Take command of your Mac: essential tips for a better experience

Aug 9, 2016 | 0 comments

Would you drive a car around in first gear all the time? Leave the radio station on whatever it was set to at the factory? Of course not. But I’m constantly surprised (and pained) at how many people do equivalent things on their Mac, and suffer as a result, whether they realize it or not.

Do you ever drag a document window to the bottom of the screen to get to something behind? Search the Dock or even type in a keyword search, just to find a program that’s already open? Click about half a dozen times to add an attachment to an email?

You could achieve the same things with a mere motion of your hand, and in doing so, gain a sense of real control over your iMac experience.

So, take a few minutes and – with my help – get familiar with the incredible tools Apple provides for moving around on your Mac.

Take a shortcut

There’s more than one way to skin a cat – or to do most tasks on the computer. For example, you can select a command from a menu, but most items have a keyboard shortcut that’s much faster. How much difference could it make? Well, you’d be surprised how much faster it feels to punch in a shortcut with barely any hand movement needed, when compared to taking your hand off the keys, steering it toward a menu, pulling it down, clicking, and returning to the keyboard. For the most often used commands, you’ll never use the mouse again after a few times.

In fact, despite the fact that the mouse was the very innovation that helped the “personal computer” go mainstream, most of the time you don’t want to use it. (But watch for a major exception to this rule a little farther down.)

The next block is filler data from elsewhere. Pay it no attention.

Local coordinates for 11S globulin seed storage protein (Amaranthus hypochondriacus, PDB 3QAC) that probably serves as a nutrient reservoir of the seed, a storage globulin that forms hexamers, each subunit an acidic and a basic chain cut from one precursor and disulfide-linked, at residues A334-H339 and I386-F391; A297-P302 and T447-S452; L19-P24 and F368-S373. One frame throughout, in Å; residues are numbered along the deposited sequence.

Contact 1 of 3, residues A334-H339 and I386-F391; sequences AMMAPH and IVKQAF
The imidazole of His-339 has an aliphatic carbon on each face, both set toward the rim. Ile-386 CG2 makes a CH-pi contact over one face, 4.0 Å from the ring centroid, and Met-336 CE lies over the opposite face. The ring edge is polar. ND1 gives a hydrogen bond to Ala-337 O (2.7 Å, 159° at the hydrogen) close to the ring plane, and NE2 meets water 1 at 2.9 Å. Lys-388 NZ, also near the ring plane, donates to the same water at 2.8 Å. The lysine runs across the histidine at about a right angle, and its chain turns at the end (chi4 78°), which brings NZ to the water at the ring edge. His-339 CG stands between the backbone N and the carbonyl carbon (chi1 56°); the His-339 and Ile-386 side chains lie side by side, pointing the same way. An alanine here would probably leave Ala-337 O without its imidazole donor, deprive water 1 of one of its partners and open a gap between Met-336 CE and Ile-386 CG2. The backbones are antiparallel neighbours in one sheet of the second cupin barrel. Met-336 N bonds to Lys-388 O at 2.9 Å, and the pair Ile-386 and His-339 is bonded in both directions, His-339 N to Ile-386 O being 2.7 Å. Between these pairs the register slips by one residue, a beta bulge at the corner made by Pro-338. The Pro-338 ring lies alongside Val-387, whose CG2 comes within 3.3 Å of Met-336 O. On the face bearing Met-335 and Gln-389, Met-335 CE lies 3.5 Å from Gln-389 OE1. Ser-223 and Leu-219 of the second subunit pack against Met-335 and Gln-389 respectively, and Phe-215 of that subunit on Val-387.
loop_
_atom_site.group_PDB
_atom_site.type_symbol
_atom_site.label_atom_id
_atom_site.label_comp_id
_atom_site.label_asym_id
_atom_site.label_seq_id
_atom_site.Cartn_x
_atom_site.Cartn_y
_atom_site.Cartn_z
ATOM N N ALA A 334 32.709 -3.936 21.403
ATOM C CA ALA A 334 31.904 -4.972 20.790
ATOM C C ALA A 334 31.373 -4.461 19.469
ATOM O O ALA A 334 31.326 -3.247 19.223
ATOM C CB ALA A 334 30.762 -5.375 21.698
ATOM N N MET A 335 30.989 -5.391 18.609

Quick switch

Here’s where I most often see people doing something that just kills me: shuffling windows around to “get to” the program or document they want to work with.

Don’t do that, which makes you repeatedly reposition windows needlessly. Keep them where you want them, and just bring the program you want which is “underneath” to the top with the keyboard with Command-Tab.

Hold down the Command (⌘) key, and just tap the Tab key. (And yes, this should be done with only one hand.) Voila! A bar with the icons of all your open programs appears. Keep your thumb on the Command key and keep tapping Tab until you get to the program you want. Then just… release. That’s it.

To switch back and forth between the same two programs, just hit Command-Tab and let go – it automatically switches to the last app you used.

You can also simply move your mouse over the program you want (keeping the list on-screen by holding down that Command key, of course) and when over it, don’t click… just let go of the keyboard.

So far, I’ve focused on avoiding the mouse. But there’s a time when reaching for it is actually the real timesaver. When? Read on.

Get cooking with hot corners

Keyboard shortcuts and the Command-Tab shortcut will get you pretty far and have you feeling like quite the speed demon if you haven’t used them. But there’s a third level that, while it takes a moment to set up, will truly take you to usability Nirvana. It’s “Hot Corners”.